The sewing patterns included are for sizes S,M,L,LL and 3L. There are 21 projects in all, with 4 detailed step by step lessons in full color photographs.
I can’t quite decide which ones to show you because there are so many but I want to highlight the details of certain garments, just to show you what high quality patterns these are. Details which can’t really be seen in the book flip through video. I will also translate the contents page as I go along so that you have an idea of what’s included.
The projects are grouped by Tops / Bottoms / Outerwear / Accessories
A. Cleric Shirt
B. Button down shirt
C. Military shirt
D. Denim shirt
E. Outdoor shirt
F. Boatneck Cut and sew (Cut and sew in Japanese terms usually refers to tshirts/easy garments made of knitwear)
G. Polo shirt
+ Point Lesson – 4 detailed pages with full color photographs on how to make the A. Cleric shirt
A. Cleric shirt
Only found on tailored shirts – Gussets for reinforcing side seams.
There is a Point Lesson for the Cleric Shirt – this is called the point lesson because they only show certain “points” in full detail, and these are usually the ones related to the detailed shirt finishings, for example the sleeve placket, the collar, attaching the sleeves, as well as the side seam gussets. The easier steps like sewing shoulder seams, attaching pockets etc, are detailed in the how-to-make page and not shown here.
C. Military shirt
D. Denim shirt
F. Boat neck Cut and Sew
G. Polo shirt
The next section is for
H. Dress Pants
I. Chino pants
K. Sweat pants
+ Detailed lesson for Dress Pants
Yup, you read it right. Jeans. Honestly, I have no idea this is possible, making your own jeans that is. I glanced at the 2 page full of instructions and wonder if I will ever be brave enough to attempt it. I don’t think so, but for those of you who have ever been ambitious enough to make all of your own clothes, you might want to give this pattern a try. Look at the detailed finishing in the inside seams.
But the one pieces I wanted to highlight the most, is the dress pants. My DH has always lamented that it’s so hard to find a good tailor. Recently he asked me if it was possible to widen the waist of his tailor made pants. I’ve always thought of this as a tailor only project but can you believe it there are 8 pages of full color photos instructions for this project. At least 9 photos on each page. Again, not for the faint hearted, but if you have always wanted to try it, I can say the instructions are excellent, although I must admit that you will need some translation help because there are so many parts to it. 14 pattern pieces to be exact!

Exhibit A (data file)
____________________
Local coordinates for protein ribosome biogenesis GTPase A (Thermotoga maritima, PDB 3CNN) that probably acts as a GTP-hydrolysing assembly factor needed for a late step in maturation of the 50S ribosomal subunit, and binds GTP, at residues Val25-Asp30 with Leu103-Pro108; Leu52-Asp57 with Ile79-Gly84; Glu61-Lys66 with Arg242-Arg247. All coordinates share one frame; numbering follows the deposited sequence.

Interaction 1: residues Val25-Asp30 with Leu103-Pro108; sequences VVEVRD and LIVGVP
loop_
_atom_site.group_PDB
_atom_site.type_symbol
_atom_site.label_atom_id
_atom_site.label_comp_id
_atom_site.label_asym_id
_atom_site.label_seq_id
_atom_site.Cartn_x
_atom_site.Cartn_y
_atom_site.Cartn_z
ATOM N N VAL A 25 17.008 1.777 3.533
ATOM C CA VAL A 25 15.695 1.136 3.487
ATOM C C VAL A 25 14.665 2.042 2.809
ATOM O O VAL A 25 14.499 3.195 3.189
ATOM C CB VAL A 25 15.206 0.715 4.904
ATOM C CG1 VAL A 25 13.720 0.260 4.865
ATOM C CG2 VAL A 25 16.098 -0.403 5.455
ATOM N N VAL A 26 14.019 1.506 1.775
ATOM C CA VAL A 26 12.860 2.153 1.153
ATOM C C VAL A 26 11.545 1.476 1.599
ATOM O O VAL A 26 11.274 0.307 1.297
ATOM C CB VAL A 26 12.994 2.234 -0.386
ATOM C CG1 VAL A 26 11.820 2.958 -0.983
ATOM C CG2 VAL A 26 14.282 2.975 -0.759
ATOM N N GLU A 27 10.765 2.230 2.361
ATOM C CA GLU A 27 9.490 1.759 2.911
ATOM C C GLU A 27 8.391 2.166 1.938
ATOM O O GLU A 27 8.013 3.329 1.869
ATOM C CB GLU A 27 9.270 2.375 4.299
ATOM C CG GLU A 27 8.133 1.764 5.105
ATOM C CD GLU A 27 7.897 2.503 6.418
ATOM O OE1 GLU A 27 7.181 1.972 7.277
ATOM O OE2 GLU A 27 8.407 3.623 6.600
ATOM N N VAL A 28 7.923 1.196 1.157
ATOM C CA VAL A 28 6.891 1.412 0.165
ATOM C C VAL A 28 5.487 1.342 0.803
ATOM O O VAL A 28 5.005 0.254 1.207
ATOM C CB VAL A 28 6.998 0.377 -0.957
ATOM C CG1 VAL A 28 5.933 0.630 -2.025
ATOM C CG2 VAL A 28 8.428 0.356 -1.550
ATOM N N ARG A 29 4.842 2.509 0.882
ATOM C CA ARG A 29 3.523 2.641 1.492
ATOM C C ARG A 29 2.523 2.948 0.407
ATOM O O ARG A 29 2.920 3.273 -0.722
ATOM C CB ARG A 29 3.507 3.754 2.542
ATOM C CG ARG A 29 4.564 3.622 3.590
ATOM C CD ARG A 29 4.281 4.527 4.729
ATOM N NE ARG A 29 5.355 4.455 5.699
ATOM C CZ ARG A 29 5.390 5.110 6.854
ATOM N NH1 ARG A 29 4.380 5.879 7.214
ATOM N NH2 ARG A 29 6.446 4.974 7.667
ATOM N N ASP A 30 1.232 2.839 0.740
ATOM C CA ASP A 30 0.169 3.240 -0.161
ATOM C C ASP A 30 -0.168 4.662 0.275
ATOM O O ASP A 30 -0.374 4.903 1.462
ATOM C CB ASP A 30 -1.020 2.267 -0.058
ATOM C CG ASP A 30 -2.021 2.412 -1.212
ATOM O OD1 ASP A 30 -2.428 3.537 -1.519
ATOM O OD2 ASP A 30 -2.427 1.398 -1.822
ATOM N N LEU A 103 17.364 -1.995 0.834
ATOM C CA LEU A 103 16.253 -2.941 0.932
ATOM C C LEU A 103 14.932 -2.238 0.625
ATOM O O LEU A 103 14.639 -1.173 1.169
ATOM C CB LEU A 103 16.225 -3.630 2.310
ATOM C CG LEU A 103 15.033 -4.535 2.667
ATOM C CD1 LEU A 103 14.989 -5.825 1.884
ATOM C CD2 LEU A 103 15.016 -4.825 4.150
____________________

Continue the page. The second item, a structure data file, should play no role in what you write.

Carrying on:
If you have ever flipped a pair of tailored pants inside out, yup it pretty much looks like this.
If you are impressed by what this book contains so far, you haven’t seen nothing yet.
The third section covers Outerwear
L. Wool Jacket
M. Denim Jacket
N. Knit Jacket
O. Duffle Coat
P. MA-1 Type Blouson (also known as a bomber/flight jacket)
Q. Stand collar Coat
+Lesson – Wool Jacket
This is the wool coat on the front cover. No I didn’t steal those photos from some tailor’s website. These are from the book and yes this is what you will be making! A proper wool coat.
There were only 8 pages of instructions for the dress pant. This wool coat has 16 pages of full detailed instructions! 21 pattern pieces to trace and cut and transfer. Impressive!
Other than formal looking coats, there is also this
MA-1 bomber/flight jacket – apparently the sage green color and orange lining is the standard color. Look at the details – sleeve pocket and lining.
I like this too, duffle coats never go out of style and always look so cozy for winter.
A more regular looking Stand collar coat. Something that looks more suited for mild winters and business trips!
The last section is for Accessories
S. Tote Bag
T. Work Apron
U. Knit Trunks
Lesson – necktie
The last section is probably the easiest and if you have completed something in the earlier sections, you can probably sew these with your eyes clothes. Having said that, this might be the section I feel more confident in starting out with 😛